Coming to Bhutan? What You Need to Know.
Updated: Dec 28, 2019
Bhutan is an isolated, incredibly beautiful, exhilarating, extremely fragile place. An ecological hotspot, it's only 200 miles from east to west, and 100 miles north to south. But it can take upwards of four days to drive across the country as the road winds around the mountains and doubles back on itself. When you come, you'll truly be submerged in nature. About 70 percent of the country is forest covered. There are a lot of trees. Your Bhutanese hosts will make you comfortable and happy,
Because of its isolation, small size, and spotty infrastructure, the country simply can't have a large number of visitors. The Royal Government of Bhutan has adopted a "high dollar, low impact" policy for tourism. To visit Bhutan you must pay USD$250 per person per day in high season (Spring and Fall) and USD$200 per person per day in low season (Summer and Winter). This fee includes the services of an expert Bhutanese driver and guide, all ground transportation, all meals, water, and hotels (government approved 3 star). Hotel rooms are double occupancy. If you want to stay in a single room you must pay a bit more per day. Between $60 and $70 of the daily tourist tariff you pay goes directly to the government to fund infrastructure like schools, hospitals and roads. So visiting Bhutan is also helping fund a lot of very good things.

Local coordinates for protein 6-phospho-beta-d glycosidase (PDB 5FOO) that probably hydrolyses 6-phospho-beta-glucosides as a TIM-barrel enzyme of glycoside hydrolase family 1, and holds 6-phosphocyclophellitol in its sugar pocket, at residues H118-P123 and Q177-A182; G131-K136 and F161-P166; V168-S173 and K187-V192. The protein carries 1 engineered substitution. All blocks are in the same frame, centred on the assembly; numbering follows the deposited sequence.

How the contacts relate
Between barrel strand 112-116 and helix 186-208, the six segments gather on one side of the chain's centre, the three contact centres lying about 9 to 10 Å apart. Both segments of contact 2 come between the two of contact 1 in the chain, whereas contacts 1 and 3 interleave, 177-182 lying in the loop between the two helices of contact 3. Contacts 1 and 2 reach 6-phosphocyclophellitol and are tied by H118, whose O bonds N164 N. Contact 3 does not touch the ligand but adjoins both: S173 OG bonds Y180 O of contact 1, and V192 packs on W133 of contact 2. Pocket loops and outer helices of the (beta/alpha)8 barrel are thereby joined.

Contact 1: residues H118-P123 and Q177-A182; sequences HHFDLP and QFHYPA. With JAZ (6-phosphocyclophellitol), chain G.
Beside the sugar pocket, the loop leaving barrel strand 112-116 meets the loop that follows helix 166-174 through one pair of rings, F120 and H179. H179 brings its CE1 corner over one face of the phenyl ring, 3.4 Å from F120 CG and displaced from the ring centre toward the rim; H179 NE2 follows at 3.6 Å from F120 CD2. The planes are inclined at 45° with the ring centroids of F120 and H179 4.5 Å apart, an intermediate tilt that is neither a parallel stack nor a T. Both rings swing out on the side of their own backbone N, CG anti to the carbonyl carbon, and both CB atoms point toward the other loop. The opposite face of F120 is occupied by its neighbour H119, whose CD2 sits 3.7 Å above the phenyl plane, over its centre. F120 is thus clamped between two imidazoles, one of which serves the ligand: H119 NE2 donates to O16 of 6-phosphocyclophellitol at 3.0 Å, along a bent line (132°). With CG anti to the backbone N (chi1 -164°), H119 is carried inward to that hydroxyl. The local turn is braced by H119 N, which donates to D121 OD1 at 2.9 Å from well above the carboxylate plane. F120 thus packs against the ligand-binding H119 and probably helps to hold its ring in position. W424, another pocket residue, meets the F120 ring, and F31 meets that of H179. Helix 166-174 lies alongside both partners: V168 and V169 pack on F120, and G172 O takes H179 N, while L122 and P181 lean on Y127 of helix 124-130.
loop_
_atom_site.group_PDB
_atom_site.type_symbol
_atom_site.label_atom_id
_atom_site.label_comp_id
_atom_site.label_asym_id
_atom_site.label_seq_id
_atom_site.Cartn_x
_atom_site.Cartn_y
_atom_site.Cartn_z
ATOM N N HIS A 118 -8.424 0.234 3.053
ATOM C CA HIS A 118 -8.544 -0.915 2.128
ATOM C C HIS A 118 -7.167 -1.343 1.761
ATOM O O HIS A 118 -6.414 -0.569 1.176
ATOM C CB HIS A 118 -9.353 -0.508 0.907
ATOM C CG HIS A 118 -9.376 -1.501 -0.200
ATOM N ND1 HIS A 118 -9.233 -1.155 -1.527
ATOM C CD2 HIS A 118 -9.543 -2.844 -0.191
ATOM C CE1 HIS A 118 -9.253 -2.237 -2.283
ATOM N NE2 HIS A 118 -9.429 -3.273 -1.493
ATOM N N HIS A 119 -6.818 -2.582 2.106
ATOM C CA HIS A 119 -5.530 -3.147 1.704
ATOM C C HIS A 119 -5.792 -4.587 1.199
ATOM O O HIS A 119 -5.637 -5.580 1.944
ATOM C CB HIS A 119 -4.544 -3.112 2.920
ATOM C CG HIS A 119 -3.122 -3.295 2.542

There are two Bhutanese airlines, Bhutan Airlines and Druk Air that fly into the country from several Asian cities. No other airlines fly in to Bhutan. Don't worry, your tour operator can book your flights for you. Depending on how long you're visiting and how far into the country you want to go, consider upgrading your hotel and food experience to a 4 or 5 star hotel for at least part of your trip. I'm thinking of Americans who will need to travel for a couple of days to get to Bhutan, and then a couple of days of travel to get home. And being American you will certainly jump right back into work and life as soon as you get home. Air travel is tiring and can be arduous. I recommend giving a gift to yourself of the easiest, most expedient air ticket to Bhutan. Make it as comfortable as possible. If you can break up the trip and overnight in another city of you're coming from the U.S.--London, Bangkok. Remember, Bhutan is in the Himalayas, the highest mountains on earth. Thimphu is a mile high, like Denver. So you'll want to drink lots of water and take it slow the first day or two, if you're not already acclimated to high altitudes.
You can book a trip with a travel agent you know in your own country or book directly with a Bhutanese tour agency. There are some very good ones. Included in the fees you pay the tour company will be a $40 visa fee that the local tour operator or someone in Bhutan, will process for you and it will be waiting for you at the airport, along with your guide and driver.
Winter and summer are my favorite times because there aren't many people here. Fall and Spring is when most visitors come as there are large festivals in Thimphu in the fall and Paro in the spring. Any time is good to come.
You can discuss with your tour agent what you want to do in Bhutan and he or she will tailor your visit to suit your desires. I recommend at least one hot stone bath.